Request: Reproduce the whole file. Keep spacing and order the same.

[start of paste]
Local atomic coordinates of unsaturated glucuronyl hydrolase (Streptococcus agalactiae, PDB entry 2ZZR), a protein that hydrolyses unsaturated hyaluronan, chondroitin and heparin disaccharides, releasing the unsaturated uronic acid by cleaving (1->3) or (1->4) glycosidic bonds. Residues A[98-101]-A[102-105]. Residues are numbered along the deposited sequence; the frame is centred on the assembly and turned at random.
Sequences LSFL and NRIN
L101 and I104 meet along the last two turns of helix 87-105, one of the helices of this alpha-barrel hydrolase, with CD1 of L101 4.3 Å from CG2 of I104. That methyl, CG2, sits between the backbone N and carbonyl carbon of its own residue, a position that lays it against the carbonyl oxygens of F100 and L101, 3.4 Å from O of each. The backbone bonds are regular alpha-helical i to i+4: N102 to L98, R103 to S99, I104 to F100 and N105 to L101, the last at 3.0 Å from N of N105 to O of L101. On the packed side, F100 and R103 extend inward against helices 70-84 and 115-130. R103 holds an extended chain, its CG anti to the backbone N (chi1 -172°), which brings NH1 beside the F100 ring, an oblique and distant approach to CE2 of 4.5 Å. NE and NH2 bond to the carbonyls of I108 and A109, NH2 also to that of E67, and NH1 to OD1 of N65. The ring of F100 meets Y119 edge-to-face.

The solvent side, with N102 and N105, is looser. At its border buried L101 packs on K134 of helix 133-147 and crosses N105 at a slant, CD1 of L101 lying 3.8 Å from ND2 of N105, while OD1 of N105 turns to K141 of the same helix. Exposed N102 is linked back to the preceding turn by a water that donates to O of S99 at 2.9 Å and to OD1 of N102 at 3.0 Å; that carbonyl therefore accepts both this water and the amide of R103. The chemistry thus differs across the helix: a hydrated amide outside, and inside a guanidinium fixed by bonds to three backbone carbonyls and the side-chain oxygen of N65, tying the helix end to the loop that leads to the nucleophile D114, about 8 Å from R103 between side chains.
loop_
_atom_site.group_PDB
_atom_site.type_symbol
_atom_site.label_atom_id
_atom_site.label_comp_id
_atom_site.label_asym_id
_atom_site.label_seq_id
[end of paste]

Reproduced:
Local atomic coordinates of unsaturated glucuronyl hydrolase (Streptococcus agalactiae, PDB entry 2ZZR), a protein that hydrolyses unsaturated hyaluronan, chondroitin and heparin disaccharides, releasing the unsaturated uronic acid by cleaving (1->3) or (1->4) glycosidic bonds. Residues A[98-101]-A[102-105]. Residues are numbered along the deposited sequence; the frame is centred on the assembly and turned at random.
Sequences LSFL and NRIN
L101 and I104 meet along the last two turns of helix 87-105, one of the helices of this alpha-barrel hydrolase, with CD1 of L101 4.3 Å from CG2 of I104. That methyl, CG2, sits between the backbone N and carbonyl carbon of its own residue, a position that lays it against the carbonyl oxygens of F100 and L101, 3.4 Å from O of each. The backbone bonds are regular alpha-helical i to i+4: N102 to L98, R103 to S99, I104 to F100 and N105 to L101, the last at 3.0 Å from N of N105 to O of L101. On the packed side, F100 and R103 extend inward against helices 70-84 and 115-130. R103 holds an extended chain, its CG anti to the backbone N (chi1 -172°), which brings NH1 beside the F100 ring, an oblique and distant approach to CE2 of 4.5 Å. NE and NH2 bond to the carbonyls of I108 and A109, NH2 also to that of E67, and NH1 to OD1 of N65. The ring of F100 meets Y119 edge-to-face.

The solvent side, with N102 and N105, is looser. At its border buried L101 packs on K134 of helix 133-147 and crosses N105 at a slant, CD1 of L101 lying 3.8 Å from ND2 of N105, while OD1 of N105 turns to K141 of the same helix. Exposed N102 is linked back to the preceding turn by a water that donates to O of S99 at 2.9 Å and to OD1 of N102 at 3.0 Å; that carbonyl therefore accepts both this water and the amide of R103. The chemistry thus differs across the helix: a hydrated amide outside, and inside a guanidinium fixed by bonds to three backbone carbonyls and the side-chain oxygen of N65, tying the helix end to the loop that leads to the nucleophile D114, about 8 Å from R103 between side chains.
loop_
_atom_site.group_PDB
_atom_site.type_symbol
_atom_site.label_atom_id
_atom_site.label_comp_id
_atom_site.label_asym_id
_atom_site.label_seq_id